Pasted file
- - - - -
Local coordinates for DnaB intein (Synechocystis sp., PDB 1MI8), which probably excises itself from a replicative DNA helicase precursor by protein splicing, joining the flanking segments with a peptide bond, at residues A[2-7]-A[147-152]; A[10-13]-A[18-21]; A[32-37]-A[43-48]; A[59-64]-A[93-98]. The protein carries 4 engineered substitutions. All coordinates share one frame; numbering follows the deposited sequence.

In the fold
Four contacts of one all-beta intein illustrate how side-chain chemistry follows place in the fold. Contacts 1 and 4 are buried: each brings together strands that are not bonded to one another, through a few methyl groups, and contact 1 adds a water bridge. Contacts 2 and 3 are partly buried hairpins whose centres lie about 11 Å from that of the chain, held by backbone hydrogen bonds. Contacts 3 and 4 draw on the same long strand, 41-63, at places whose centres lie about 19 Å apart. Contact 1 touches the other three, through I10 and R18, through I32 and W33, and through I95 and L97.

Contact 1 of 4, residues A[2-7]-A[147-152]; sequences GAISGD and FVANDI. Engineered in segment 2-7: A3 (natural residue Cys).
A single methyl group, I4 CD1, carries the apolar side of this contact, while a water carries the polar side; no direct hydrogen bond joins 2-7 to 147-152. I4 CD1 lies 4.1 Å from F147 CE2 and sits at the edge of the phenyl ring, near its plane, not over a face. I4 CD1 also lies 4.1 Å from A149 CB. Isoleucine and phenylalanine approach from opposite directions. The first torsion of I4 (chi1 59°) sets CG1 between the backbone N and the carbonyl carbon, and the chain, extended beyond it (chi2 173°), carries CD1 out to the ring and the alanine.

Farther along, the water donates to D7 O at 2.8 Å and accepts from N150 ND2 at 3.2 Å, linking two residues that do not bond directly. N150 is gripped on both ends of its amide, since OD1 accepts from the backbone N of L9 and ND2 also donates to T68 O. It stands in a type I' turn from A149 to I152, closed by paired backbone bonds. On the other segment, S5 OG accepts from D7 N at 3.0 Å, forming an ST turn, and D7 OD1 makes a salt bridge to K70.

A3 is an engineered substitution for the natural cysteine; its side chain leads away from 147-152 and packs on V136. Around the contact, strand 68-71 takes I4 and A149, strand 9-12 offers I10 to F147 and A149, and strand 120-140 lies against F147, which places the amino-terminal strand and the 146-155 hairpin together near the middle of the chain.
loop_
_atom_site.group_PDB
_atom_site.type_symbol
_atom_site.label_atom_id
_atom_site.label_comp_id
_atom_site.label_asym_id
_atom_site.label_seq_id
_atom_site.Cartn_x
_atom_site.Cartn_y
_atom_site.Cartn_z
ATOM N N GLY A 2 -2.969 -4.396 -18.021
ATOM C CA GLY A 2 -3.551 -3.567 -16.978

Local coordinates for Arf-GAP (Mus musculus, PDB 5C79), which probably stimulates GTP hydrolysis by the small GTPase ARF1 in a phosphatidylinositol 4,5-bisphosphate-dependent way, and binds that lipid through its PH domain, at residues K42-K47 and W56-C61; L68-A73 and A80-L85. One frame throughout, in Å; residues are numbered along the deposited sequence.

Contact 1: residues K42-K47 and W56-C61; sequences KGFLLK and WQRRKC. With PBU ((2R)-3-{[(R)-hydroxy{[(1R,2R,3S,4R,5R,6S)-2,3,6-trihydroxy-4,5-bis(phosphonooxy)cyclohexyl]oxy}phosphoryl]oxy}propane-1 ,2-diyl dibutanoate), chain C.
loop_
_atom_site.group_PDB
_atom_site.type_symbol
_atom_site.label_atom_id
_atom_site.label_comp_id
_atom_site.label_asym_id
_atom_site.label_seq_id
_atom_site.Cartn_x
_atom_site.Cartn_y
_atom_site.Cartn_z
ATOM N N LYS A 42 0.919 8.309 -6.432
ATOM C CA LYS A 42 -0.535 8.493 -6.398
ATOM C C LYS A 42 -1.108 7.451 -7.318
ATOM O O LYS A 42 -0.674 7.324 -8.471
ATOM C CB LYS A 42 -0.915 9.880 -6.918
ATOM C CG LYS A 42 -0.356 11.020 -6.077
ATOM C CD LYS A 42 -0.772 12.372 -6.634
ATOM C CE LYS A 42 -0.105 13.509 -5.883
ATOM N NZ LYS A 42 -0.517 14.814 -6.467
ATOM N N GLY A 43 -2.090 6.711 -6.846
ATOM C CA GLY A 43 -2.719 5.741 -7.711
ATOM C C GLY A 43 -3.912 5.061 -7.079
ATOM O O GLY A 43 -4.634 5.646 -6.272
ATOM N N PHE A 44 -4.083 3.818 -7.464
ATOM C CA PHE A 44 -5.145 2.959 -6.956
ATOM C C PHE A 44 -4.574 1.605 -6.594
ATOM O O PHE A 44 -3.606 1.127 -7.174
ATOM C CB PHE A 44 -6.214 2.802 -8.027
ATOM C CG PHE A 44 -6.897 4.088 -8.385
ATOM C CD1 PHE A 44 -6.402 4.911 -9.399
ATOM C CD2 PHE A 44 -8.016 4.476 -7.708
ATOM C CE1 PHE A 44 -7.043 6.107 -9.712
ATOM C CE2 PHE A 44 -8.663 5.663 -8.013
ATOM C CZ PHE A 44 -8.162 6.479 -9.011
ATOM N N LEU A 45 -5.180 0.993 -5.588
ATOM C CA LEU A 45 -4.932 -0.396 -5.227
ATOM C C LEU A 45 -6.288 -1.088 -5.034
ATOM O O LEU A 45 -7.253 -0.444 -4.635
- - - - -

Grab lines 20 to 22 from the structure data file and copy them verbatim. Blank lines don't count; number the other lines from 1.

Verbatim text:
Local coordinates for Arf-GAP (Mus musculus, PDB 5C79), which probably stimulates GTP hydrolysis by the small GTPase ARF1 in a phosphatidylinositol 4,5-bisphosphate-dependent way, and binds that lipid through its PH domain, at residues K42-K47 and W56-C61; L68-A73 and A80-L85. One frame throughout, in Å; residues are numbered along the deposited sequence.

Contact 1: residues K42-K47 and W56-C61; sequences KGFLLK and WQRRKC. With PBU ((2R)-3-{[(R)-hydroxy{[(1R,2R,3S,4R,5R,6S)-2,3,6-trihydroxy-4,5-bis(phosphonooxy)cyclohexyl]oxy}phosphoryl]oxy}propane-1 ,2-diyl dibutanoate), chain C.
loop_